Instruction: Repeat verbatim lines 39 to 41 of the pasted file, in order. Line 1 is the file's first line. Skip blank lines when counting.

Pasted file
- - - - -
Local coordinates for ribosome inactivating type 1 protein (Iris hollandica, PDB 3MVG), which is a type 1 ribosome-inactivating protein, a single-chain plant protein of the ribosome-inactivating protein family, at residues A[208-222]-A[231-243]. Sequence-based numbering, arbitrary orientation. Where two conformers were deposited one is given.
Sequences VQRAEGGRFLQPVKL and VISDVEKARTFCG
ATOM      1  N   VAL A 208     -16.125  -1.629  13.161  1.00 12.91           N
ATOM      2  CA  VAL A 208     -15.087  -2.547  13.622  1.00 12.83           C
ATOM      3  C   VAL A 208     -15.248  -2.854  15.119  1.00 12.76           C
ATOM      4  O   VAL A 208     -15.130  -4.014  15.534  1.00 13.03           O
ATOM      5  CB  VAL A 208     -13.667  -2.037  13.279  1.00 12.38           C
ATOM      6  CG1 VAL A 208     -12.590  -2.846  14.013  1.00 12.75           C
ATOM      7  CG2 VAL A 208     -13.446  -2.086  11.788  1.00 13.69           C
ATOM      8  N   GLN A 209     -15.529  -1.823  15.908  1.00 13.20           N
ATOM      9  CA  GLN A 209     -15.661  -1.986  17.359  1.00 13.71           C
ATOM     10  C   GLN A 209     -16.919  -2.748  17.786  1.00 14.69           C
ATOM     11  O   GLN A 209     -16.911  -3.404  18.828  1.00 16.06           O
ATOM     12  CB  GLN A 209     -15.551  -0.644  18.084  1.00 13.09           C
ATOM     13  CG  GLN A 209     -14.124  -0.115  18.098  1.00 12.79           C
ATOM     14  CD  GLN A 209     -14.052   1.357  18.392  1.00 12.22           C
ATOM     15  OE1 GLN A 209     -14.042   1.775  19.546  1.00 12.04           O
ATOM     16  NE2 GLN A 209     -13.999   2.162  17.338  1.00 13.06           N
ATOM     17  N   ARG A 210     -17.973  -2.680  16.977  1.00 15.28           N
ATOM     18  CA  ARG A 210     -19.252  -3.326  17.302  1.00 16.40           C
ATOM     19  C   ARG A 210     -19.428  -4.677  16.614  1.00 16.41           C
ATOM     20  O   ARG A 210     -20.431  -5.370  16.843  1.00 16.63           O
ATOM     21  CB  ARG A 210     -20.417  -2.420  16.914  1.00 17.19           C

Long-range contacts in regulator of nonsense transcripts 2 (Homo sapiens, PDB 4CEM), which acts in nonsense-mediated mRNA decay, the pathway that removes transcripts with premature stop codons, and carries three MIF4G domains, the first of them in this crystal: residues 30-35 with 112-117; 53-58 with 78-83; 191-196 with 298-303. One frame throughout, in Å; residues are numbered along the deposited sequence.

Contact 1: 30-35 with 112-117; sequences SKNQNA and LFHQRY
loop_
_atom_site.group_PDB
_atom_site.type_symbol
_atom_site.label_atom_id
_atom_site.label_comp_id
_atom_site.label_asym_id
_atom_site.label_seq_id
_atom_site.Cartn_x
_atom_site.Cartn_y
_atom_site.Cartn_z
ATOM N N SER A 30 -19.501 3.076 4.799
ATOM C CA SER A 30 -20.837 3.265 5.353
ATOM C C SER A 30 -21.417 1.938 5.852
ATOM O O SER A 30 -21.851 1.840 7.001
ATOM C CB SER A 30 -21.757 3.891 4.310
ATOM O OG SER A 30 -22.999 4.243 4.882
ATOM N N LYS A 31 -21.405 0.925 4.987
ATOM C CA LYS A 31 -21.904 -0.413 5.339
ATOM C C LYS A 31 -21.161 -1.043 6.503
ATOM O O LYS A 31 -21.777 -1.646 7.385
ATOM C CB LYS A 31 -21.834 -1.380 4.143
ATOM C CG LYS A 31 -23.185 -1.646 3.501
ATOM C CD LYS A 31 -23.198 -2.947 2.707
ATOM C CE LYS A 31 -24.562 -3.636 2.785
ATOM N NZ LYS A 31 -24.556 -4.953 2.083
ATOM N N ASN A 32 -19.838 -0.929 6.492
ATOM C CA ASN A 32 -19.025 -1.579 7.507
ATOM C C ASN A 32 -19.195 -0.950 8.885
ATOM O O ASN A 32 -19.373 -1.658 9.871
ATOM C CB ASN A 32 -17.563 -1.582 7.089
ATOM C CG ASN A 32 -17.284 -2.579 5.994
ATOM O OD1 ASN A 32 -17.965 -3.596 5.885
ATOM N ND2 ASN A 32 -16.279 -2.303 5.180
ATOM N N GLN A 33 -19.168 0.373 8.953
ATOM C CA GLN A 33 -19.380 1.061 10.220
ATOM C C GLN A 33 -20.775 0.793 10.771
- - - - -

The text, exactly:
ATOM O O SER A 30 -21.851 1.840 7.001
ATOM C CB SER A 30 -21.757 3.891 4.310
ATOM O OG SER A 30 -22.999 4.243 4.882